Hydraulic Fracturing

At the 2014 SPE Hydraulic Fracturing Technology Conference in February, former Texas A&M Department of Petroleum Engineering head Stephen A. Holditch received a well-deserved lifetime achievement recognition, the Legends of Hydraulic Fracturing Award. Among the reasons he received this award was that he has demonstrated throughout his career a passion for understanding and explaining to his peers and colleagues what happens during hydraulic fracturing. Through his consulting company and as a professor and department head, he passed his passion along to others. He served on many masters and doctoral candidate committees and directed numerous graduate-student research projects. He continued to spread knowledge by authoring more than 100 SPE papers.

With the rising importance of hydraulic fracturing in the development of unconventional plays and deepwater projects, who among you will be a future legend of hydraulic fracturing? Who among you possesses the passion, the drive to really understand fracturing in these horizons and to advance the science and understanding for yourself, your company, the industry, and the world? Who will take the time to document their work?

As I survey the industry, its leadership styles and career paths, I see familiar themes. Recent graduates come into completions, do their mandatory stint, and then move to the next rotation in order to qualify ultimately for a promotion into management. I am not disparaging this, and I believe in the importance of a well-rounded career as well as an understanding of the well/project life cycle.

But, in closing, I will state that I also believe an engineer should develop an expertise in at least one aspect of their work. So, ask yourself two questions: What is my expertise? What do I want to be remembered for? And then, look inward and contemplate, “What will be my legacy?”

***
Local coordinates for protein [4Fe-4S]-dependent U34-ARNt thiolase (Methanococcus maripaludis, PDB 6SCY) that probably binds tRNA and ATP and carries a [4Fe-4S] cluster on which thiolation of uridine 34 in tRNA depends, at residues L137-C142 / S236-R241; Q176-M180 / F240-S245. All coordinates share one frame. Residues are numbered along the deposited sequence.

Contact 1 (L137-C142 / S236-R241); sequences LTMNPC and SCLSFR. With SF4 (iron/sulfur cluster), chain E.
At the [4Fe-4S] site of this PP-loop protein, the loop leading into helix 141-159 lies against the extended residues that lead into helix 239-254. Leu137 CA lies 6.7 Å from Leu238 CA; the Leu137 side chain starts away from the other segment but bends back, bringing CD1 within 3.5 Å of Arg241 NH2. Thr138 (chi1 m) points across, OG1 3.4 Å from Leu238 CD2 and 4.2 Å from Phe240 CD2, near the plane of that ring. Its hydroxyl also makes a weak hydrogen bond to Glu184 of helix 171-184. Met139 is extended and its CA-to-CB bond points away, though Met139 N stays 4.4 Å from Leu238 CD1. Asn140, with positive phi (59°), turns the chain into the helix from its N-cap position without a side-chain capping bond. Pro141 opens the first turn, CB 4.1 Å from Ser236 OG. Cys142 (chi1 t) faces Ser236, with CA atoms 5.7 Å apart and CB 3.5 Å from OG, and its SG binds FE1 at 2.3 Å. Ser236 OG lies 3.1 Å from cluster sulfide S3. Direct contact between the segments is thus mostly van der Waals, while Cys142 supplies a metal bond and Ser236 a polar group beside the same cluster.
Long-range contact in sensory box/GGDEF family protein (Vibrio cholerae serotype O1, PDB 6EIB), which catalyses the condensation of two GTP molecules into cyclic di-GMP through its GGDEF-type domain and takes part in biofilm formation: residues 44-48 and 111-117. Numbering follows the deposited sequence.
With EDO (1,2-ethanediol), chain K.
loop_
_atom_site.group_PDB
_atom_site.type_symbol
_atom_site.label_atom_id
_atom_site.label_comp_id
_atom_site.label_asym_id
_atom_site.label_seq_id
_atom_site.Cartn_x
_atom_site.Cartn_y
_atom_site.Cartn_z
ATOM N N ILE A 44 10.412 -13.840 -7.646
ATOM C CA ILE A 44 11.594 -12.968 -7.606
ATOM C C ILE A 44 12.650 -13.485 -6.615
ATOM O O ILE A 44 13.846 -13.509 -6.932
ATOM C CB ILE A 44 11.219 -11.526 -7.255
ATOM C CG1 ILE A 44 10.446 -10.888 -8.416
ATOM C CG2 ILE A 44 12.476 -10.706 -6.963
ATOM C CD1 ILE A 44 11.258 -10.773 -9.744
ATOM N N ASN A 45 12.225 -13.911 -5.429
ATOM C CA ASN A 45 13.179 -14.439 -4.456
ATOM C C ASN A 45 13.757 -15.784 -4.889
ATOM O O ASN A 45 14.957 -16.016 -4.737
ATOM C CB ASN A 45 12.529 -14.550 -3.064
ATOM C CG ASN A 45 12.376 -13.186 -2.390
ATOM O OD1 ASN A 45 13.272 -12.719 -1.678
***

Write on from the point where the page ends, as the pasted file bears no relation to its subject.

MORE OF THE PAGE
This Month's Technical Papers

Production Analysis Couples Multivariate Statistical Modeling and Pattern Recognition

Improved Conductivity and Proppant Applications in the Bakken Formation

Defining Regions of Hydraulic-Fracture Connectivity Aids in Designing Completions

Analysis of US Fracturing-Fluids Trends Offers Insight Into Changes Over Time

Recommended Additional Reading

SPE 166332 Characterizing Hydraulic Fracturing With a Tendency-for-Shear-Stimulation Test by Mark McClure, The University of Texas at Austin, et al.

SPE 163824 Development and Use of High-TDS Recycled Produced Water for Crosslinked-Gel-Based Hydraulic Fracturing by R. LeBas, Halliburton, et al.

SPE 166298 Influence of Hydraulic Fractures on Wellbore/Sandface Temperatures During Production by J.F. App, Chevron Energy Technology Company

SPE 166550 Offshore Horizontal-Well Fracturing: Operational Optimization in the Southern North Sea by Marc Langford, Centrica, et al.

Karen Olson, SPE, is the completion engineering chief for Southwestern Energy. She holds a BS degree in petroleum engineering from Louisiana State University and an MS degree in petroleum engineering from Texas A&M University. Olson joined Southwestern in 2010 and has more than 29 years of experience working in the oil and gas industry in the US (both onshore and offshore) and in the North Sea. Before working with Southwestern, she worked as the stimulation team leader for BP Norway then moved to a deepwater completion team leader position for BP Gulf of Mexico. Before that, Olson worked for Mobil Oil in various completion and reservoir assignments in the North Sea, Gulf of Mexico, and onshore US. She is a member of the JPT Editorial Committee.

Hydraulic Fracturing

Karen Olson, SPE, Completion Engineering Chief, Southwestern Energy

01 March 2014

Volume: 66 | Issue: 3